Updated: Sunday, 9th August 2020 @ 8:23am

Gig review: The Miserable Rich @ The Deaf Institute – April 20

Gig review: The Miserable Rich @ The Deaf Institute – April 20

By Ciarán McLoughlin

A sombre requiem of cello and violin announces the arrival of The Miserable Rich…

The crowd prays silence, as strings are met by electric guitar, double bass and vocals.

In true spirit of their latest album ‘Miss you in the days’ (Recorded at Blickling Hall – apparently Britain’s most haunted stately home) an ethereal presence surrounds this quintet of unorthodox Brighton-based musicians who have now materialised upon the stage of the Deaf Institute – an unusually fitting venue if not for anything more than the name.

The Miserable Rich’s self-proclaimed brand of ‘Fiery Chamber Pop‘ does its best to invoke the spirits of the deceased in a concert inspired by sex, death and ghosts and in many ways, it succeeds.

Following the band’s opening track, ‘Imperial Lines’, we are rushed in to ‘Laid up in Lavender’ – a jaunty Danse Macabre that smacks of Duke Special, conjuring images of Victorian ladies of the night and of course that most notorious of villains, Jack the Ripper.

We are treated to another record taken from their latest album as the mood shifts to demonstrate a darker more introspective side to the Miserable Rich. The next few songs carry on in this tradition and in the process loses some of the audiences interest. 

Lead singer James De Malplaquet remains unfazed and charming as ever, exchanging banter, telling anecdotal stories and playing to the audience’s egos, claiming the Deaf Institute is probably the best music venue of its kind in the country. 

As we meet the midway point of the performance the band play Chestnut Sunday a delicate autumnal aria that provides a light and refreshing shift from the previous darker vein of the set list.

The second half of the gig draws upon songs that mark a completely different tone, taking influence from Americana. One can’t help but be reminded of The National and Wilco as a fiddle daintily picks its way through Lighthouse, a haunting folk tale. This is immediately followed by an achingly beautiful and yet amusing cover of Edie Brickell’s Ghost of a Dog.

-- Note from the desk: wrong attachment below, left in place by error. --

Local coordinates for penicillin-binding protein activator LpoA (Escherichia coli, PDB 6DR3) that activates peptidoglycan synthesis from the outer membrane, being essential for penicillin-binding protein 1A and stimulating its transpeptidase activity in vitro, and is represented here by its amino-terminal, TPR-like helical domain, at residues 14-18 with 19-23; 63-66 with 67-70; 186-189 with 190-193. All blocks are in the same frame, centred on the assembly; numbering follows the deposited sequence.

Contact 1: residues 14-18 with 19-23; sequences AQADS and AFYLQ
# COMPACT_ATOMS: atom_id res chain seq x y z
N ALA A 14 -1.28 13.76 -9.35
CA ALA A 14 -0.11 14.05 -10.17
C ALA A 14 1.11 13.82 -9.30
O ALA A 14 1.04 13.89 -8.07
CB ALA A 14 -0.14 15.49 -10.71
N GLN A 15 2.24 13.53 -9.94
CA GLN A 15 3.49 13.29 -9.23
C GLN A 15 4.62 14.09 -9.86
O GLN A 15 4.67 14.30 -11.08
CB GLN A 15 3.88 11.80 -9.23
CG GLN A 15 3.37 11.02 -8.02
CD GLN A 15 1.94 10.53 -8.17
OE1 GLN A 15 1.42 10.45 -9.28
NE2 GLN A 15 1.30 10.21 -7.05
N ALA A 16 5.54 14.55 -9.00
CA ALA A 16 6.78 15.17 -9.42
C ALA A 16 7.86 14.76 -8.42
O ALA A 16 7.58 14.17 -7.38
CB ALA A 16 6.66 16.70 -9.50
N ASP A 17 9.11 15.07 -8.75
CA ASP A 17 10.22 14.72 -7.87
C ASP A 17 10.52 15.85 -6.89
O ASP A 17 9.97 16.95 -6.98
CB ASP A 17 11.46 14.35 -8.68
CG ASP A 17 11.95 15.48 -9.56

Their swan song, Ringing the Changes, enraptures the audience as a keyboard rhythmically accompanies De Malplaquet’s vocals in this gentle yet mysterious waltz of the dead.

As we’re treated to an encore consisting of predominantly early songs, the Miserable Rich join the audience on the dance floor claiming that they’re not allowed to perform on stage after 10:30 – a nice excuse that creates an intimate affair allowing them to play some ‘crowd pleasers’ taken from their earlier two albums, ‘Twelve ways to count’ and ‘Of flight and fury’.

With their intrinsically British sense of style and marrying of musical influences it’s difficult not to like The Miserable Rich.

This is the third time this particular journo has seen them in concert and wherein previous manifestations they have had to take to the stage and command the audiences respect through bravado and showmanship, in their latest incarnation they seemed, as did the rest of the audience, to thoroughly enjoy their metaphorical flight into the world of phantasmagoria.

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